COMMENT OF THE DAY RUNNER-UP: IT’S TOO MUGGY TO WALK HERE “IMO people in Houston do not walk as much as they do in other cities. I have a friend who lives at West Ave and drives to Whole foods across the street, stuff like that. This is why Houston hasn’t had more ground floor retail in the past and we require 2375646523 parking spaces per 200 unit apt complex. Now everyone blames the heat for not walking, but I blame it on laziness and crime. If you build a walker friendly area that is safe like on west gray or west ave then people will come.” [benny, commenting on Comment of the Day: Would Ground Floor Retail Work in the Rice Village?] Illustration: Lulu
COMMENT OF THE DAY: HOW TO MAKE A HOUSTON SUMMER THAT MUCH HOTTER “I thought it was crazy to schedule an outdoor music festival in summer, too, and then I went one year and found myself surrounded by 10,000 girls in barely-there bikinis, and realized that an outdoor summer festival in Houston is, in fact, a stroke of genius. (And the heat wasn’t bad at all that year — the second Summerfest, I believe.)” [Anse, commenting on The Montrose Bar Where Souls Will Be Exchanged for Cocktails?]
COMMENT OF THE DAY: THE HOT MANTRA “It hasn’t been ‘too hot’ to cycle comfortably for nearly six months. It’ll be reasonably comfortable for nearly two more, until we near the end of May. Summer will suck, but thousands will still be cycling. The same is not true for large swaths of the country which are currently sitting under feet of snow. Houston Summers are less inhospitable to outdoor activities than Winters are in many large cities; and our Spring and Fall are as good or better than most. The ‘it’s too hot’ mantra is tired, lame, and false. [jon, commenting on Designing Houston’s Bicycle Underbelly]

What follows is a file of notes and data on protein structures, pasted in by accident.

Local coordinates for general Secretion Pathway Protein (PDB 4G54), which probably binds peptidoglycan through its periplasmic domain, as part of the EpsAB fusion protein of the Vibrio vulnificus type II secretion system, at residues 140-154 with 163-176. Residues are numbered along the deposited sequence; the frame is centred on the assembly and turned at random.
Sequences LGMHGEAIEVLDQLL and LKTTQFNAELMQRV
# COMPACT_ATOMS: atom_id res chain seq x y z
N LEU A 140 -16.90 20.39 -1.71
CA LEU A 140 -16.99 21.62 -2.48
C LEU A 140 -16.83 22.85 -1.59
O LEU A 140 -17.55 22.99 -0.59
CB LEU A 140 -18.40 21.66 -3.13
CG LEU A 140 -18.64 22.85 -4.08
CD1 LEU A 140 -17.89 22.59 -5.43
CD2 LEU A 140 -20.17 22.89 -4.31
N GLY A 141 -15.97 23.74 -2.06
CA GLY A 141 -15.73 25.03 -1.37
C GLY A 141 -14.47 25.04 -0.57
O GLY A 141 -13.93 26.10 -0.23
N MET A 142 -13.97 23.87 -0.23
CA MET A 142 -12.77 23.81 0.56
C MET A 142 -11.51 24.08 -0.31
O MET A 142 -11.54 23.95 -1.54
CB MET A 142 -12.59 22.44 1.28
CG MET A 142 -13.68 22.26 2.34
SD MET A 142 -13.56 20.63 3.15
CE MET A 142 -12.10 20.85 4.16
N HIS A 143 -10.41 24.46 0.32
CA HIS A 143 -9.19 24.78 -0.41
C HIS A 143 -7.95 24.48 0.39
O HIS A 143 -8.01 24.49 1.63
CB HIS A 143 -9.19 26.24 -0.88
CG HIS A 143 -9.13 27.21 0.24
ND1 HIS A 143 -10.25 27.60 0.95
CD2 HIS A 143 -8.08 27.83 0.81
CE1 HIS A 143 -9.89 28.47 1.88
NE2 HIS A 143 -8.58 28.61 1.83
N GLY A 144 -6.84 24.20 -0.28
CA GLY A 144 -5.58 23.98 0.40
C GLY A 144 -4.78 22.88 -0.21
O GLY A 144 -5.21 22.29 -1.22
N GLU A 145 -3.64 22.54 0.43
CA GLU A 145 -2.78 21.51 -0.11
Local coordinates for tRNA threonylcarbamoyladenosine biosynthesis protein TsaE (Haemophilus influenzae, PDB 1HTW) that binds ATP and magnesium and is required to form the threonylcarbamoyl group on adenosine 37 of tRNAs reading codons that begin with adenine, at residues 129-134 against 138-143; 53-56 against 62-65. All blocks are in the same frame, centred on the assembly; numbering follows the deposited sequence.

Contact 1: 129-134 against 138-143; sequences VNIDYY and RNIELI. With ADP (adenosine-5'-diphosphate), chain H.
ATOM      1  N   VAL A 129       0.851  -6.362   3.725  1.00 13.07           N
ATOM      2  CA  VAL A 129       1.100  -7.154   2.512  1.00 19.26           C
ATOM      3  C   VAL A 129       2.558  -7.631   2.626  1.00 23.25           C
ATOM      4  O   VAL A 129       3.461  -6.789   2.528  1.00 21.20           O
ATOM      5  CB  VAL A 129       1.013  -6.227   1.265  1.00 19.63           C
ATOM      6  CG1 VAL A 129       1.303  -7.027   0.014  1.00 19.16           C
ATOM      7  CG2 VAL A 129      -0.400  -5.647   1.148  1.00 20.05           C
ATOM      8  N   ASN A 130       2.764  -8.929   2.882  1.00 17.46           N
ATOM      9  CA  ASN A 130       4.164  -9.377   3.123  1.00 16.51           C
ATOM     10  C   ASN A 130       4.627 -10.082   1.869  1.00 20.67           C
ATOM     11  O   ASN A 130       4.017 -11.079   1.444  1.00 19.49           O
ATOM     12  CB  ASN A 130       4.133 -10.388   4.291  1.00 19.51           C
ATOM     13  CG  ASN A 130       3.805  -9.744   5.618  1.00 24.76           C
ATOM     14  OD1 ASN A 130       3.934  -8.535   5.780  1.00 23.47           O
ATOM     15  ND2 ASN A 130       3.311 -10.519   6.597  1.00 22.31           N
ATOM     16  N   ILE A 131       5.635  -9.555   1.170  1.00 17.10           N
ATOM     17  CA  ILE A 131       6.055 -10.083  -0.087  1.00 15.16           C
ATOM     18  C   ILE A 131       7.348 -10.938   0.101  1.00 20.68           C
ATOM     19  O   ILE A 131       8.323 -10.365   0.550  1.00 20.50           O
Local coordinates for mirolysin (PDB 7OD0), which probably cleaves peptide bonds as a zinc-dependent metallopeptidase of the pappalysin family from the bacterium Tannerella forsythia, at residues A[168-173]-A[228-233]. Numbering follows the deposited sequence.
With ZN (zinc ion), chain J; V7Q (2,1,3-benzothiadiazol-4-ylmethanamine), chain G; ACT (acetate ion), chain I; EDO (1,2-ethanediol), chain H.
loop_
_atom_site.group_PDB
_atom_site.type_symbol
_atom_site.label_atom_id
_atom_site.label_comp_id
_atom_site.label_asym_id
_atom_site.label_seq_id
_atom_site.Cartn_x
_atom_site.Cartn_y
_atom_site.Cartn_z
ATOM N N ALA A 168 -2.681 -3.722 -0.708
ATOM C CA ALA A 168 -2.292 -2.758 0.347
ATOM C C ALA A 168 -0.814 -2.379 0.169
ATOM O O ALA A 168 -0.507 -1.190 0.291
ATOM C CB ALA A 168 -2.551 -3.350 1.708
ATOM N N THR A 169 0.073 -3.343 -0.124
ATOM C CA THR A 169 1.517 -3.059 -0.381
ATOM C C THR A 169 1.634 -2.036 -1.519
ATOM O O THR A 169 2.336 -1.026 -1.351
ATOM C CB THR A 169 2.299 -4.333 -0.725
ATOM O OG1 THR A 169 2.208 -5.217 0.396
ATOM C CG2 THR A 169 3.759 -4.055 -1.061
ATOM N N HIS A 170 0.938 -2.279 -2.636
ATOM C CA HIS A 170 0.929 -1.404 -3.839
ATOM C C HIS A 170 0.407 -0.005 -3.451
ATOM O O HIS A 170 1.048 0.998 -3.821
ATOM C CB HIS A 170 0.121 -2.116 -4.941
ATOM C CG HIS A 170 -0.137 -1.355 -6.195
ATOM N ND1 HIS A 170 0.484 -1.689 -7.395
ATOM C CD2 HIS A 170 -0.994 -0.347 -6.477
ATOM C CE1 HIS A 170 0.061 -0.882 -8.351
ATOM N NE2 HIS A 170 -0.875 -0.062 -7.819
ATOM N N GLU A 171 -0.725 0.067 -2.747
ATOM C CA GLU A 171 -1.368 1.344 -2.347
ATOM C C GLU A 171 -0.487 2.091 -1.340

From his perch high in the (formerly AIG) America Tower on Allen Parkway, Swamplot reader Stephen Cullar-Ledford forwards this latest dramatic scene, which aches for suitably metaphorical captioning.
A few months ago it was fog, this afternoon it’s a rainbow over downtown . . .
Photo: Stephen Cullar-Ledford
The ravages of the Katy Prairie have taken their toll on the models and unburied treasure at Forbidden Gardens, reports Brittanie Shey:
In 1996, when the museum first opened, it must have been an amazingly detailed sight. But [Forbidden Gardens founder Ira] Poon and his builders didn’t account for the Houston heat and humidity, which ruined a lot of the hand-painted details. Each terra cotta soldier used to hold a wooden weapon in his hand, but reckless children would climb into the display and take the swords to play with. When the soldiers started to break or peel, it was impossible to order more because the molds had been destroyed. [Weekend manager Alicia] Mendez said she and coworkers spend a few hours each summer having at the displays with Gorilla Glue to fix what they can.